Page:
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ARS Home » Pacific West Area » Albany, California » Western Regional Research Center » Produce Safety and Microbiology Research » Research » Research Project #436366

Research Project: Developing an Aptamer Magnetic Nanoparticle-Based Lateral Flow Assay for Detecting Pathogens

Location: Produce Safety and Microbiology Research

Project Number: 2030-32000-011-008-N
Project Type: Non-Funded Cooperative Agreement

Start Date: Jan 1, 2023
End Date: Dec 31, 2025

The objectives of this cooperative research project are to (1) develop a lateral flow assay (LFA) for the simultaneous detection of pathogens, (2) develop an App for measuring and collecting the results of the developed LFA, and (3) investigate pathogens by applying the LFA kit and App which will then be further utilized to develop a risk assessment. Patent application and publications are the immediate potential outcomes of this collaboration which will provide ARS a stronger leverage to engage with the Bay Area biotech industries for potential technology transfer (TT) and commercialization of LFA system and other future assay developments. The LFA/App-based assay in a portable device format will improve the current detection methods of pathogens by providing the U.S. farmers an effective and reliable on-site/in-field screening wireless technology that can be employed in field. Several rapid screening solutions based on antibody or polymerase chain reaction (PCR) technologies are currently available on the market; these existing solutions, however are not cost-effective (ie PCR machine, monoclonal antibodies) and still experience cross-reactivity (polyclonal antibodies) and instability. LFA/App-based assay would allow these commodities to be readily screened on-site for the presence of pathogens, thus immediate results are generated that would save time (important in the event of outbreaks), cost and energy. This option is also expected to generate accurate qualitative and quantitative results, thus contamination levels are better estimated for a more precise assessment. Since the planned LFA/App-based assay will integrate aptamers instead of immune-based and PCR platforms, its cost is greatly reduced; procedures are more direct and less cumbersome, and results are easily interpreted using the App. It is also anticipated that a wider group of users from various fields, regulatory agency and research institution can readily adopt and apply it for routine testing and/or inspection in the USA. This improvement of methodology has a direct positive impact on the screening process of pathogens by reducing testing time and cost.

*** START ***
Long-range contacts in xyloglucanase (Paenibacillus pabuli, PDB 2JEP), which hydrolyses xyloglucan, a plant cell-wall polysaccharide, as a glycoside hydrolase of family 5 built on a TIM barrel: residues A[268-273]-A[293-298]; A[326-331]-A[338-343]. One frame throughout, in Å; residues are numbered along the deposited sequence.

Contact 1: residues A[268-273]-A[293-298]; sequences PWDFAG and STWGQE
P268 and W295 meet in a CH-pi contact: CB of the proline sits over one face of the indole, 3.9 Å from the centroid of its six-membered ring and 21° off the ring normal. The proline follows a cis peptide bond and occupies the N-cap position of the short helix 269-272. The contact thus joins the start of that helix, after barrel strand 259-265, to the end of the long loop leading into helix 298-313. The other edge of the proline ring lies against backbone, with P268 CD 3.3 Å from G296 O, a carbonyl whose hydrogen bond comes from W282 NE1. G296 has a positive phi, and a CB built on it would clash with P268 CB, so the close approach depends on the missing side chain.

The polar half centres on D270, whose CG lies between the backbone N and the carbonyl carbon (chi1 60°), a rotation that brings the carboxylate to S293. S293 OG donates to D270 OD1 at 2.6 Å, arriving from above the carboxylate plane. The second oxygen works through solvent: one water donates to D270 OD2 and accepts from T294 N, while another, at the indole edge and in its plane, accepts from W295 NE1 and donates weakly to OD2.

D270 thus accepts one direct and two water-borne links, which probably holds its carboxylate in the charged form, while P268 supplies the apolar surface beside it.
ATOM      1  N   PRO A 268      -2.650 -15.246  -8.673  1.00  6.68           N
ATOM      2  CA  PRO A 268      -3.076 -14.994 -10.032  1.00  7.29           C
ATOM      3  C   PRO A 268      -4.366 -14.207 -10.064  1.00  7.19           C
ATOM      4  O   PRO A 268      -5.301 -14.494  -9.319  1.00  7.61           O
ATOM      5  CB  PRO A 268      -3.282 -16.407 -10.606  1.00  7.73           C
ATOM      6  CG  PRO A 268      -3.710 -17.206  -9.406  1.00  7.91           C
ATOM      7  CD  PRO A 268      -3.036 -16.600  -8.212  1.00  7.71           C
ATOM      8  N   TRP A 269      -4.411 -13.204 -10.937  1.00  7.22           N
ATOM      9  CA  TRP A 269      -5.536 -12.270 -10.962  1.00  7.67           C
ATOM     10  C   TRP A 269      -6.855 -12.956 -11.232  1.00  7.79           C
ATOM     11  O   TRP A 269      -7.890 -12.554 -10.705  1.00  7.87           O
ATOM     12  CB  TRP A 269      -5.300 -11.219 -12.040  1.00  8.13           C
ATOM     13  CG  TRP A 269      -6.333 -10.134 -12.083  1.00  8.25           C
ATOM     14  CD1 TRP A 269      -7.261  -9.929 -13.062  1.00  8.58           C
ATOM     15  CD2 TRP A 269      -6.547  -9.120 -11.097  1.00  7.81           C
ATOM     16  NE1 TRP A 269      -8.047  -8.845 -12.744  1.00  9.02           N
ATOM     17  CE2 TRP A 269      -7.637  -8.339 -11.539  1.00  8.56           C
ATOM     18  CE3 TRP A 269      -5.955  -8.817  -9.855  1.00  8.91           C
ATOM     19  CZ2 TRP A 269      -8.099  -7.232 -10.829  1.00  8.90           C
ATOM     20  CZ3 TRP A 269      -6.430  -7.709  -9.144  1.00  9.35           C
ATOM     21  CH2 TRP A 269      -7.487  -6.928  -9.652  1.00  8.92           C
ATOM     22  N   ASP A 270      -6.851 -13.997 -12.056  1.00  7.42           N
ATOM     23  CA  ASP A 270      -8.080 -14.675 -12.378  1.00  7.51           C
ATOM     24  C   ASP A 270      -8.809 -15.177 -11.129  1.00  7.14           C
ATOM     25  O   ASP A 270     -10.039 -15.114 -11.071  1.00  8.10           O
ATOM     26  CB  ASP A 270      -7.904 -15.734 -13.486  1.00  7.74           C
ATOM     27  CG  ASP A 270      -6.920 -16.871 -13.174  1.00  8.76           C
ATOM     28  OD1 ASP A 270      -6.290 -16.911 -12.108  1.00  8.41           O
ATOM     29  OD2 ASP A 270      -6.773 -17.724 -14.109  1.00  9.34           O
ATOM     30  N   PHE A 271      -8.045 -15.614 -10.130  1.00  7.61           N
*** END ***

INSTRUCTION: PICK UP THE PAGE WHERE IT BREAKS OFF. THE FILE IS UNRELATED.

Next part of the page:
To achieve the objectives of this research project, the Cooperator will perform the laboratory experiments: (1) synthesize and produce aptamer-tagged gold nanoparticles (2) develop LFA kit (3) artificially inoculate pathogens. The Cooperator has the expertise in terms of developing both the aptamer magnetic nanoparticle-LFA kit system and its App which ARS does not have. The LFA device will be comprised of sampling and conjugate pads, nitrocellouse membrane, and absorbent pad. The capillary action will allow the migration and specific binding of samples and reagents which include the aptamer-tagged gold nanoparticles solution produced in the Cooperator’s laboratory. Therefore, generating preliminary data for proof of concept as well as optimization trials are reasonable to be conducted in the Cooperator’s laboratory. Both ARS scientists and the Cooperator will jointly (1) design the experiments, (2) analyze data, (3) develop the App specifically for the LFA kit system to collect, process, and interpret the data/signal generated, and (4) establish and perform risk assessment using the newly-developed LFA/App-based kit system. By working with the University/Cooperator, ARS will be able to develop its capability in the App development for LFA and explore other potential LFA-compatible detection elements such as bacteriophages, etc. which can be used as alternatives to the commonly utilized immune and molecular-based platforms.